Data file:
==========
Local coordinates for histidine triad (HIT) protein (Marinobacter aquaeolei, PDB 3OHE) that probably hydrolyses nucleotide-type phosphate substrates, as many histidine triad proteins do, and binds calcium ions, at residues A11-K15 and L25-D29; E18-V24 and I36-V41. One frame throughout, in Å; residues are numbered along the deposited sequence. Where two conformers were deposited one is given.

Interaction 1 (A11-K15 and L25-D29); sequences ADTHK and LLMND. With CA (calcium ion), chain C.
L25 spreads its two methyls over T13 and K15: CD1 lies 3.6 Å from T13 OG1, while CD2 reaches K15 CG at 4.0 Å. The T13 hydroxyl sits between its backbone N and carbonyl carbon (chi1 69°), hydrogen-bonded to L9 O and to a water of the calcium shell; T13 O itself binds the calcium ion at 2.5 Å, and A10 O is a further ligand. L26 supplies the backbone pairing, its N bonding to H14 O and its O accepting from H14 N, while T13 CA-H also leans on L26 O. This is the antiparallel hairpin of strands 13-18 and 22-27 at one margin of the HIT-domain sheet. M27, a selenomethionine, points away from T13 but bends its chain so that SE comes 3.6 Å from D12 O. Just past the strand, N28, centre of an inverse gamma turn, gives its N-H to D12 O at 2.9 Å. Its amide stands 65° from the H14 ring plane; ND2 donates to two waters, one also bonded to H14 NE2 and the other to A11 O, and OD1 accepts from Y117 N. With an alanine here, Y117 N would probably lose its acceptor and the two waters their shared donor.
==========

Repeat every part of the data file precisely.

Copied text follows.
Local coordinates for histidine triad (HIT) protein (Marinobacter aquaeolei, PDB 3OHE) that probably hydrolyses nucleotide-type phosphate substrates, as many histidine triad proteins do, and binds calcium ions, at residues A11-K15 and L25-D29; E18-V24 and I36-V41. One frame throughout, in Å; residues are numbered along the deposited sequence. Where two conformers were deposited one is given.

Interaction 1 (A11-K15 and L25-D29); sequences ADTHK and LLMND. With CA (calcium ion), chain C.
L25 spreads its two methyls over T13 and K15: CD1 lies 3.6 Å from T13 OG1, while CD2 reaches K15 CG at 4.0 Å. The T13 hydroxyl sits between its backbone N and carbonyl carbon (chi1 69°), hydrogen-bonded to L9 O and to a water of the calcium shell; T13 O itself binds the calcium ion at 2.5 Å, and A10 O is a further ligand. L26 supplies the backbone pairing, its N bonding to H14 O and its O accepting from H14 N, while T13 CA-H also leans on L26 O. This is the antiparallel hairpin of strands 13-18 and 22-27 at one margin of the HIT-domain sheet. M27, a selenomethionine, points away from T13 but bends its chain so that SE comes 3.6 Å from D12 O. Just past the strand, N28, centre of an inverse gamma turn, gives its N-H to D12 O at 2.9 Å. Its amide stands 65° from the H14 ring plane; ND2 donates to two waters, one also bonded to H14 NE2 and the other to A11 O, and OD1 accepts from Y117 N. With an alanine here, Y117 N would probably lose its acceptor and the two waters their shared donor.